The reader may observe in every one of these instances, that the poet mixes the qualities of fire with those of love; and in the same sentence speaking of it both as a passion and as real fire, surprises the reader with those seeming resemblances or contradictions, that make up all the wit in this kind of writing. Mixt wit therefore is a composition of pun and true wit, and is more or less perfect, as the resemblance lies in the ideas or in the words. Its foundations are laid partly in falsehood and partly in truth; reason puts in her claim for one half of it, and extravagance for the other. The only province therefore for this kind of wit, is epigram, or those little occasional poems, that in their own nature are nothing else but a tissue of epigrams. I cannot conclude this head of mixt wit, without owning that the admirable poet, out of whom I have taken the examples of it, had as much true wit as any author that ever writ; and indeed all other talents of au extraordinary genius.
It may be expected, since I am upon this subject, that I should take notice of Mr. Dryden's definition of wit; which, with all the deference that is due to the judgment of so great a man, is not so properly a definition of wit as of good writing in general. Wit, as he defines it, is a propriety of words and thoughts adapted to the subject.' If this be a true definition of wit, I am apt to think that Euclid was
the greatest wit that ever set pen to paper. It is certain there never was a greater propriety of words and thoughts adapted to the subject, than what that author has made use of in his Elements. I shall only appeal to my reader, if this definition agrees with any notion he has of wit. If it be a true one, I am sure Mr. Dryden was not only a better poet, but a greater wit than Mr. Cowley; and Virgil a much more facetious man than either Ovid or Martial.
Bouhours, whom I look upon to be the most penetrating of all the French critics, has taken pains to shew, that it is impossible for any thought to be beautiful which is not just, and has not its foundation in the nature of things; that the basis of all wit is truth; and that no thought can be valuable, of which good sense is not the ground-work. Boileau has endeavoured to inculcate the same notion in several parts of his writings, both in prose and verse. This is that natural way of writing, that beautiful simplicity, which we so much admire in the compositions of the ancients; and which no body deviates from, but those who want strength of genius to make a thought shine in its own natural beauties. Poets who want this strength of genius to give that majestic simplicity to nature, which we so much admire in the works of the ancients, are forced to hunt after foreign ornaments, and not to let any piece of wit of what kind soever escape them. I look upon these writers as Goths in poetry, who like those in architecture, not being able to come up to the beautiful simplicity of the old Greeks and Romans, have endeavoured to supply its place with all the extravagancies of an irregular fancy. Mr. Dryden makes a very handsome observation on Ovid's writing a letter from Dido to Æneas, in the following words: Ovid,' says he, speaking of Virgil's fiction of Dido and Æneas,takes it up after him, even in the same age, and makes an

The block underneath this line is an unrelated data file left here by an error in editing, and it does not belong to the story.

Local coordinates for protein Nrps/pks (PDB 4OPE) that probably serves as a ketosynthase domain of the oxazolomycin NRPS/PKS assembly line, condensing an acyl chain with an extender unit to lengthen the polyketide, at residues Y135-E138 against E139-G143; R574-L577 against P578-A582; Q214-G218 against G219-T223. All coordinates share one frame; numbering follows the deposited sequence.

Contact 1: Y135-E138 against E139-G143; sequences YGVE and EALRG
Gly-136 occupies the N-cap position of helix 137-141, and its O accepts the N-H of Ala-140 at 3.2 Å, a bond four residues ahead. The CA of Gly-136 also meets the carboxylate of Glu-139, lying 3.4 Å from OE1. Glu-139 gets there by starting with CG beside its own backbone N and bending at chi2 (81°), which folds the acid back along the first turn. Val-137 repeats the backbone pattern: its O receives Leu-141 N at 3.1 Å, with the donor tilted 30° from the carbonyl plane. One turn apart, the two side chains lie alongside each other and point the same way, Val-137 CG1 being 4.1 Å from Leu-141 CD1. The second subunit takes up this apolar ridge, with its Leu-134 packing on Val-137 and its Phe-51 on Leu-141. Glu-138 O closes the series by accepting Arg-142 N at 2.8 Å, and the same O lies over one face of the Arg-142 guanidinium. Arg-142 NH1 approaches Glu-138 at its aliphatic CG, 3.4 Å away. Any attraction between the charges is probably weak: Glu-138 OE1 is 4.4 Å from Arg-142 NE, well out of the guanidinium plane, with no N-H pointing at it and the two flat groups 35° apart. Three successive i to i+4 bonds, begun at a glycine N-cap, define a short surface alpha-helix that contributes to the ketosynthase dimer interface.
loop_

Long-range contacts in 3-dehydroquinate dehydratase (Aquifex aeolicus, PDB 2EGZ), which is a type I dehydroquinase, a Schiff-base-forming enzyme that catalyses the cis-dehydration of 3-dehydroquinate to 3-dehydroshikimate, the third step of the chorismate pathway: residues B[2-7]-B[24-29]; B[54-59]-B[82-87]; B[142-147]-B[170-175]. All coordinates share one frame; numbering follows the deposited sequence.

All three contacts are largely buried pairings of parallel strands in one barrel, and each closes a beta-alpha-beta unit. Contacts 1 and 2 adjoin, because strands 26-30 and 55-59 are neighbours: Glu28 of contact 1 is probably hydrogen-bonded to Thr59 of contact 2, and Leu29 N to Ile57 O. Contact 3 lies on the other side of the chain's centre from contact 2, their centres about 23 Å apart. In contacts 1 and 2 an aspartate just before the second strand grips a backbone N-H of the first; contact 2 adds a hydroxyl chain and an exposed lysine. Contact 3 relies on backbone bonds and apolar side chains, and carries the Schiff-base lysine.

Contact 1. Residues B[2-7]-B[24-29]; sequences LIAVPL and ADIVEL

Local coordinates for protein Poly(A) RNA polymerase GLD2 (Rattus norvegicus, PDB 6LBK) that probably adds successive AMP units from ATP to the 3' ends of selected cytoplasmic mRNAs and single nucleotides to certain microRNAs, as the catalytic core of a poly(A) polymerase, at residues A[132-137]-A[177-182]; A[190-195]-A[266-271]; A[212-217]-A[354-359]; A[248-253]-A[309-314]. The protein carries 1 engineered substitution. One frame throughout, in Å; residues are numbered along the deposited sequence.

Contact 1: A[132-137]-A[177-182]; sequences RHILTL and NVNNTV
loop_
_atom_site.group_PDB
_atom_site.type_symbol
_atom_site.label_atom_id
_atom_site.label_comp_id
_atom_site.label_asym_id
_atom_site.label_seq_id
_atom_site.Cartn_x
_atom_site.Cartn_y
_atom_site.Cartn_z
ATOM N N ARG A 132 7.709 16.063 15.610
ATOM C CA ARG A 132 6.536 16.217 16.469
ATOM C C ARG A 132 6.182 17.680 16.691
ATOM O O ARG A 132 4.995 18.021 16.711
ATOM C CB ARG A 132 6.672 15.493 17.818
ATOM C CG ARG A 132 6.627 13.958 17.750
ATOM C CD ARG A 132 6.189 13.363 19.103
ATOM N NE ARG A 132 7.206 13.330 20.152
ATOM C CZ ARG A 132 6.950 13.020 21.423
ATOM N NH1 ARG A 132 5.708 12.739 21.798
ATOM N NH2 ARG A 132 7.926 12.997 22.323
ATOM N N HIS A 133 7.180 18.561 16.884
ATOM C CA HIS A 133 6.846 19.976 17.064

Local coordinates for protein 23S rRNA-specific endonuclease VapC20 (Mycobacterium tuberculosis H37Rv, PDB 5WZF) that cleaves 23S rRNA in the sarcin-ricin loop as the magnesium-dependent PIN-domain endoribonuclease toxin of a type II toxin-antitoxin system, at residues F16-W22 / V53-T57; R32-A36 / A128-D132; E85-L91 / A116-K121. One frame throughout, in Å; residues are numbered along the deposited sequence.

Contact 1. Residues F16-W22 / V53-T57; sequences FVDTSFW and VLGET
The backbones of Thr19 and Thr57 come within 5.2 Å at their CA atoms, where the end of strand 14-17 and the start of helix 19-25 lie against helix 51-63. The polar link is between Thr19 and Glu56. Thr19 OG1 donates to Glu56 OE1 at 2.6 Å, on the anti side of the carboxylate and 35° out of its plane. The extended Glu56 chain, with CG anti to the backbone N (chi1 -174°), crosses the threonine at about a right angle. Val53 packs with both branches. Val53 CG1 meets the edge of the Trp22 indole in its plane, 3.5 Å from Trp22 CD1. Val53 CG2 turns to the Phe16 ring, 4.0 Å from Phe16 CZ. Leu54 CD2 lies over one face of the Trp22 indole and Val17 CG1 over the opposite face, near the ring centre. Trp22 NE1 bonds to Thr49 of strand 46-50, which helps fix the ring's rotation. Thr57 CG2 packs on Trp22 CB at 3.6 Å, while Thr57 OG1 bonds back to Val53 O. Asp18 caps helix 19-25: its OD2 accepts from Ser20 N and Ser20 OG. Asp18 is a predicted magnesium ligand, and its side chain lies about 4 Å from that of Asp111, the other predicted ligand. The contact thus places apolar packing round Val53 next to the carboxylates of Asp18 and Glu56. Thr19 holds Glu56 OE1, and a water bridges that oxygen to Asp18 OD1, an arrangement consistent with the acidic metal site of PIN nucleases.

ancient heroine of Virgil's new created Dido; dictates a letter for her just before her death to the ungrateful fugitive, and very unluckily for himself, is for measuring a sword with a man so much superior in force to him on the same subject. I think I may be judge of this, because I have translated both. The famous author of the Art of Love has nothing of his own; he borrows all from a greater master in his own profession, and which is worse, improves nothing which he finds. Nature fails him, and being forced to his old shift, he has recourse to witticism. This passes indeed with his soft admirers, and gives him the preference to Virgil in their esteem.'
Were not I supported by so great an authority as that of Mr. Dryden, I should not venture to observe, that the taste of most of our English poets, as well as readers, is extremely Gothic. He quotes Monsieur Segrais for a threefold distinction of the readers of poetry; in the first of which he comprehends the rabble of readers, whom he does not treat as such with regard to their quality, but to their numbers and the coarseness of their taste. His words are as follow: Segrais has distinguished the readers of poetry, according to their capacity of judging, into three classes.' [He might have said the same of writers too, if he had pleased.] In the lowest form he places those whom he calls Les Petits Esprits, such things as are our upper-gallery audience in a playhouse; who like nothing but the husk and rind of wit, and prefer a quibble, a conceit, an epigram, before solid sense and elegant expression. These are mob readers. If Virgil and Martial stood for parliament-men, we know already who would carry it. But though they made the greatest appearance in the field, and cried the loudest, the best on it is, they are but a sort of French huguenots, or Dutch boors, brought over in herds, but not naturalized; who have